FRIDAY NIGHT DOG BLOG: Catching Sunlight and Shadows November 3, 2015Posted by wmmbb in DOG BLOG -.
This title suggests colours. You could say it represents yellow and black. The reference does not stop with Dexter and Hannah. Other things going, especially on Sunday morning. The Rugby World Cup final was between the Wallabies and the All Blacks. As it happens, I saw an actual wallaby in Samson’s, the horse, paddock.
Organizing and reducing more than two hundred photos is a task in itself. I would have included the bush wallaby. I am surprised and pleased that they are around. If you were to look at the video, you will see a kookaburra on power lines with the escarpment in the background. Otherwise, Dexter and Hannah feature among the sunlight and shadows. The music is by Ken McLeod and is called “Easy Day”:
Former Prime Minister, Tony Abbott, declared in his Margaret Thatcher lecture in London that the “wholesome instinct [of ‘Love your neighbour as yourself’] is leading much of Europe into catastrophic error”.
Meanwhile, we ignore what is happening to our neighbour, Indonesia. As George Monbiot observed in The Guardian, as making the point these fires were deliberately lit:
It’s not just the trees that are burning. It is the land itself. Much of the forest sits on great domes of peat. When the fires penetrate the earth, they smoulder for weeks, sometimes months, releasing clouds of methane, carbon monoxide, ozone and exotic gases such as ammonium cyanide. The plumes extend for hundreds of miles, causing diplomatic conflicts with neighbouring countries.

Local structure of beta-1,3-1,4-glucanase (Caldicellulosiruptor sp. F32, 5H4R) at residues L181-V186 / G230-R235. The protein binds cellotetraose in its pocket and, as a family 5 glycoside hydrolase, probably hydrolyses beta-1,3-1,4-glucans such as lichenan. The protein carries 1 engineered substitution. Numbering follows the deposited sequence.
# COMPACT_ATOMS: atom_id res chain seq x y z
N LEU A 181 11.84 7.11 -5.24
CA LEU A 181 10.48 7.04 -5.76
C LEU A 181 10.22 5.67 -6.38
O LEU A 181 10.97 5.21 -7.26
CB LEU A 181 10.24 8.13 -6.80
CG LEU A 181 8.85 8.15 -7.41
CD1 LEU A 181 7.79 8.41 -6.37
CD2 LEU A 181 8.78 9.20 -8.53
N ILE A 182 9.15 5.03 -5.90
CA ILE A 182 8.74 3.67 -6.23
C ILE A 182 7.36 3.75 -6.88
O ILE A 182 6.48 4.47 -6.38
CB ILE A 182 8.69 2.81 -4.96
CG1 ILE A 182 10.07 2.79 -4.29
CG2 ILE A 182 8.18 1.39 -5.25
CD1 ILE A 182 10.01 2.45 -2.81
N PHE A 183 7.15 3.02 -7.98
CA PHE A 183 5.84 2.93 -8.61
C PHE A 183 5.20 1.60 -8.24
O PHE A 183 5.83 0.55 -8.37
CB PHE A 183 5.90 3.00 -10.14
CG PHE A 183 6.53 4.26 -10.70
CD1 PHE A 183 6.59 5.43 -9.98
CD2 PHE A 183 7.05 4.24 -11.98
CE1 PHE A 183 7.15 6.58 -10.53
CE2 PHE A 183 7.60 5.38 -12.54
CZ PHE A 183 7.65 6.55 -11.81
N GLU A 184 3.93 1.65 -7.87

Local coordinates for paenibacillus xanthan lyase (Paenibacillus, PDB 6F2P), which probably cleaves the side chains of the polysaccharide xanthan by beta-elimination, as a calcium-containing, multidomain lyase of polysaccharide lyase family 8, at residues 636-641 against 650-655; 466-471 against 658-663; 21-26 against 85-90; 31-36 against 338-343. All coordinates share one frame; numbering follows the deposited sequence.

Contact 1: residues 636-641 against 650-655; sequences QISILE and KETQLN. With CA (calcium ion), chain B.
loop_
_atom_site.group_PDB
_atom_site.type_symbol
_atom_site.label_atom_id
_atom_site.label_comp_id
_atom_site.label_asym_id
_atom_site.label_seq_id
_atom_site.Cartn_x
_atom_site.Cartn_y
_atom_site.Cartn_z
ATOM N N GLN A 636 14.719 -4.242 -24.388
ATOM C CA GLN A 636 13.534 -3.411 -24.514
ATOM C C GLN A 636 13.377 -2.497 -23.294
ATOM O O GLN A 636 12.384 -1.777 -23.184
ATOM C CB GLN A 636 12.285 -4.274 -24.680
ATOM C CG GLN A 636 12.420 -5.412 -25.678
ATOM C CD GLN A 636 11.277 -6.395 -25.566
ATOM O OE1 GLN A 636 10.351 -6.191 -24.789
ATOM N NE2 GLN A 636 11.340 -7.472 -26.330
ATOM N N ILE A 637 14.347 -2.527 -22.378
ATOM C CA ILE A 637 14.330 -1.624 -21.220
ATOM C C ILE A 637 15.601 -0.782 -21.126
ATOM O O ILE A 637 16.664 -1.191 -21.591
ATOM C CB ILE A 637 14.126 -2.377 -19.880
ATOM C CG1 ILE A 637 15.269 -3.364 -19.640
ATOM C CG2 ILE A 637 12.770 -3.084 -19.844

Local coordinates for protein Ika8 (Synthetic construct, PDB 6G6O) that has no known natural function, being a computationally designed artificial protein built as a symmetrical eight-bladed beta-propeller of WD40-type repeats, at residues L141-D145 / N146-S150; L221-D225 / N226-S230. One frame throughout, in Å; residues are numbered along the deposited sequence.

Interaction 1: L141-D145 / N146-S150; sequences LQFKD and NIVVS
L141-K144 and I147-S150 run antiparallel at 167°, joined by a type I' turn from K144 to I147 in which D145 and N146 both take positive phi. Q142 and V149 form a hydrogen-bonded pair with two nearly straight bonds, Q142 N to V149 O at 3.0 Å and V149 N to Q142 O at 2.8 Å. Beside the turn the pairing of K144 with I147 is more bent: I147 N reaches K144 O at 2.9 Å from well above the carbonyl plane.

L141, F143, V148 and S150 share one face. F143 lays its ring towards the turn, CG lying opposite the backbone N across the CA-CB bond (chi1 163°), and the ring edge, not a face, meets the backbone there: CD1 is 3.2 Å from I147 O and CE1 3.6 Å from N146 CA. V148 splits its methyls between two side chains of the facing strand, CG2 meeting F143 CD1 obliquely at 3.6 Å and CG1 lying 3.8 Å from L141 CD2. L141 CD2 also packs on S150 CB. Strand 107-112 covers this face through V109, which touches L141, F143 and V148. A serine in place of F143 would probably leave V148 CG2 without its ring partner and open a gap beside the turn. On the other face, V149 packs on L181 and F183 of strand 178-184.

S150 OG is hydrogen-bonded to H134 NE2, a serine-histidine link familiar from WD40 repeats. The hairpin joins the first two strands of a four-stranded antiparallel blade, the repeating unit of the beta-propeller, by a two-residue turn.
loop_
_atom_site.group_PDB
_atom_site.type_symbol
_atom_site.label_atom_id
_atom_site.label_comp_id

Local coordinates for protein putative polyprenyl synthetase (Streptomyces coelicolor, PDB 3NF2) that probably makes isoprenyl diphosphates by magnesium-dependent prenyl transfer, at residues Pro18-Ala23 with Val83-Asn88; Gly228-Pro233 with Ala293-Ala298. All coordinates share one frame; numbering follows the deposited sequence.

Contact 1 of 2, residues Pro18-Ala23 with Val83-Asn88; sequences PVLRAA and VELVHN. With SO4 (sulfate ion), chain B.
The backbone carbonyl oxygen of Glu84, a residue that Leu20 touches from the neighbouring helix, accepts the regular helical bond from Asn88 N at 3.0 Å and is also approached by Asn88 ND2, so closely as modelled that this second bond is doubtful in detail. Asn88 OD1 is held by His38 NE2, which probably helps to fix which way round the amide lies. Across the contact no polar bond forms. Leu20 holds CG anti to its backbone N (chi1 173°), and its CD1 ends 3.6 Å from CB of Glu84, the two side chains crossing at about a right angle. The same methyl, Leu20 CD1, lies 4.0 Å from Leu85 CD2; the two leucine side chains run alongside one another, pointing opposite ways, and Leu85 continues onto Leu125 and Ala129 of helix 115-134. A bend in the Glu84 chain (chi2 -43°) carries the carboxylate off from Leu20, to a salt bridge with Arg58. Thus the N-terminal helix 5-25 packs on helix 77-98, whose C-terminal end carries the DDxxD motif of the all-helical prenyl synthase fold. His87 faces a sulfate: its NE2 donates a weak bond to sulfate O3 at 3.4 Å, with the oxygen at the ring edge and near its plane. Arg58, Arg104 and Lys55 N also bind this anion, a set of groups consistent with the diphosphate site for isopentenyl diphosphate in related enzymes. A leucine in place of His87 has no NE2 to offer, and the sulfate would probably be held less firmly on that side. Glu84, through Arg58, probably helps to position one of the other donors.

Why is this happening? Indonesia’s forests have been fragmented for decades by timber and farming companies. Canals have been cut through the peat to drain and dry it. Plantation companies move in to destroy what remains of the forest to plant monocultures of pulpwood, timber and palm oil. The easiest way to clear the land is to torch it. Every year, this causes disasters. But in an extreme El Niño year like this one, we have a perfect formula for environmental catastrophe.
The scale of the disaster beggars belief. The impact on fauna, including the Orangutans is shocking. Adam Davey for ABC News reports:
The scale of this man-made disaster is immense.
One organisation, the Global Fires Emissions Database, estimates Indonesia has overtaken China and the United States to become the world’s biggest polluter.
It is extraordinary for a nation without major heavy industry and where most people cannot afford to drive cars.
Dexter and Hannah get me out, for which I should be grateful because it makes possible to connect, perhaps tenuously, to an ecological appreciation of reality.
Sinead O’Connor and Roger Waters pose the question: Mother shall I build a wall?
Walls, metaphysical and otherwise, are not the solutions to global climate change. It is surely indicative that Australia has recorded October heat records part of a consistent overall pattern, but to act might be “socialism masquerading as environmentalism”.